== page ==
Three years ago, as I waited in the rain outside the Frank Erwin Center for a game against Oklahoma State, I saw a small group of people folding up tents at the front of the line. A few weeks later, when it came time for the game against hated OU, I decided to follow their lead and spend two nights outside in a sleeping bag. I met many of the hardiest Longhorn basketball fans, who opened up their tents and tailgates to me. These guys led me through my O-Zone indocrination, taking me on road trips to Stillwater and Atlanta. Some people join frats or rush sororities. That spring, I pledged South O-Zone.
Over the two following years, I was front and center at practically every home game. I made road trips seemingly everywhere — Norman, Waco, College Station, Lawrence, New York, even Atlanta again. Some of my friends began to notice a disturbing trend. When I left the state of Texas to see the Horns play basketball, they’d always lose. To Oklahoma State in Stillwater and Xavier in Atlanta. To OU in Norman, Kansas in Lawrence, and the Aggies in College Station. To Duke in New York City, then the Sooners and Cowboys again in Oklahoma. By the time we made it to Atlanta in March of this year, I had an 0-8 record at out-of-state UT basketball games.
As a Red Sox fan, I’m used to having the “cursed” label thrown in my direction. But as a realist, I also know that the trade of a player in the 1910’s can’t make a ball roll between a first baseman’s legs in 1986. And by the same token, my mere presence in an arena can’t make a basketball team lose. So when Kenton Paulino hit that buzzer-beating three-pointer against West Virginia to propel Texas into the Elite Eight — and erase my “curse” — I felt completely vindicated.
Two days later, we lost to LSU and waited in bitter, cold, windy weather to thank the team as they boarded the buses. And as Brad Buckman thanked us for all of our support, I realized that I had seen that class of seniors mature through their four years on the Forty Acres. And suddenly I had the crazy idea of watching the team mature throughout an entire season, in person.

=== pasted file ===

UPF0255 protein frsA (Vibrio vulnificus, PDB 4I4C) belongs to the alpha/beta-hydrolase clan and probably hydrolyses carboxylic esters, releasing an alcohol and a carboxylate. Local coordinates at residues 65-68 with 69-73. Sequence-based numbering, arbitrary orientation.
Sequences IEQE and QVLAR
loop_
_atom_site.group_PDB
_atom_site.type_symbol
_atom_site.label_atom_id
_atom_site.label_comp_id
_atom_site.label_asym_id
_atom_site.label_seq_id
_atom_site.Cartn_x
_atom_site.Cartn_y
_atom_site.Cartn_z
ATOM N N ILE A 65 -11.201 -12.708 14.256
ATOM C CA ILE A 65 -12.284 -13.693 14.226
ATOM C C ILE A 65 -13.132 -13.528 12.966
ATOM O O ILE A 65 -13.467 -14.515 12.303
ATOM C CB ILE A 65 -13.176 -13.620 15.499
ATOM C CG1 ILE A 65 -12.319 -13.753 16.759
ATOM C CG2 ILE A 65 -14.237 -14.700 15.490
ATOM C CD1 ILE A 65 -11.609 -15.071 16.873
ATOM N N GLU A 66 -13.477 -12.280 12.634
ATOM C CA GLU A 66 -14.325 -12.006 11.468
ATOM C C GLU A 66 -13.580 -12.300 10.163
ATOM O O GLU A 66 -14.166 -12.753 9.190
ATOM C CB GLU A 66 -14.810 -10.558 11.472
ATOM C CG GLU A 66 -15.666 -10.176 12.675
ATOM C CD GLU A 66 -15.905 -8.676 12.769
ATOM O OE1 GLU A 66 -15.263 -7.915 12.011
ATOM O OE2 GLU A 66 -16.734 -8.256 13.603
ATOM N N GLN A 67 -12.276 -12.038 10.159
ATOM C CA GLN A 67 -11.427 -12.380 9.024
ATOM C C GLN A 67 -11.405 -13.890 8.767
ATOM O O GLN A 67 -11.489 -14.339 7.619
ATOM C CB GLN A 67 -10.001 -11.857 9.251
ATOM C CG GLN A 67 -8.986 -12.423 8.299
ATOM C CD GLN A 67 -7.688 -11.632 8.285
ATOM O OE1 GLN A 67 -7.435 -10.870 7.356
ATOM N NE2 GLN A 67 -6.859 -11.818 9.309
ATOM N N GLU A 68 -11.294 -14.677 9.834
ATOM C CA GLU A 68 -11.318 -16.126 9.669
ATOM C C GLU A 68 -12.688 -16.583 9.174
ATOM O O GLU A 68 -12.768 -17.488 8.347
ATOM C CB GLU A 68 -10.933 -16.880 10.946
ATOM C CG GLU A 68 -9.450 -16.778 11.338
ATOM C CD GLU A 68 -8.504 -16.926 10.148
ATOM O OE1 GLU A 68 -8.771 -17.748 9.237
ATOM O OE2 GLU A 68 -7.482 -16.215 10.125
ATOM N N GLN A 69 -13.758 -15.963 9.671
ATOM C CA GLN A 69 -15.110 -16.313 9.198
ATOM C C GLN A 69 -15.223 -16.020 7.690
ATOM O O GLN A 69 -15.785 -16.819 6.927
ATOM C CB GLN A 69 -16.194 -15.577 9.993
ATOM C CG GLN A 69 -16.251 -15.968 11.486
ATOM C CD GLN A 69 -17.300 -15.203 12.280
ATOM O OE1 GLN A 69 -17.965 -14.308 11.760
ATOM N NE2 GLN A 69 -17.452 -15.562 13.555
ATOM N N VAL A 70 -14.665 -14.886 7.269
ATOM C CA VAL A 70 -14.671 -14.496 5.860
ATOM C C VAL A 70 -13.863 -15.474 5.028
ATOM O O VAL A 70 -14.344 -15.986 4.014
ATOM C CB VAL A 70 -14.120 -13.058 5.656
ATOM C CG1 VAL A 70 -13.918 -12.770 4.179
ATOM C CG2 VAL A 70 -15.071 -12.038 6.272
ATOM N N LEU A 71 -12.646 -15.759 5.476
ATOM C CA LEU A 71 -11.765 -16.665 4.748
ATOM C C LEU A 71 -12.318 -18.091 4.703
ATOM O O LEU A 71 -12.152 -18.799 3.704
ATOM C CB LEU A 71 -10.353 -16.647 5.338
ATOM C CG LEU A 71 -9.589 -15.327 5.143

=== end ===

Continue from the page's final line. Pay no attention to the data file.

At the time, I still had dreams of standing in the same place outside the Georgia Dome a year later, congratulating the team after winning their first national title. But over the coming weeks, the entries of LaMarcus Aldridge, P.J. Tucker, and Daniel Gibson into the NBA draft tempered those dreams. Add to that the transfer of one of my favorite players, Mike Williams, and things weren’t looking good. But I had already made a mental commitment to this crazy trip, and I continued ahead in my plans.
As the pieces of the schedule came together, it began to look like I couldn’t have chosen a better year for the ultimate road trip. With games in New York City, Philadelphia, Phoenix, Knoxville, and the usual Big 12 haunts, the 2006-07 campaign offers a great package of road games. And thanks to all of those dream-shattering changes to the roster, this is actually shaping up to be a perfect season to watch a team grow from game to game. With seven young, incredibly talented kids, there is not a single person who can reasonably claim that the team I watched on Thursday night will be anywhere close to the team I see suit up in Lawrence, Kansas on March 3rd.
So that’s how the pieces fell in place. How a crazy, random thought on a cold, depressing night in Atlanta could blossom into an incredible journey. Now, eight months later, I take my first trip of ten outside of Texas. And maybe by March we can make that 1-9 out-of-state record look a little bit better for the superstitious folks out there.
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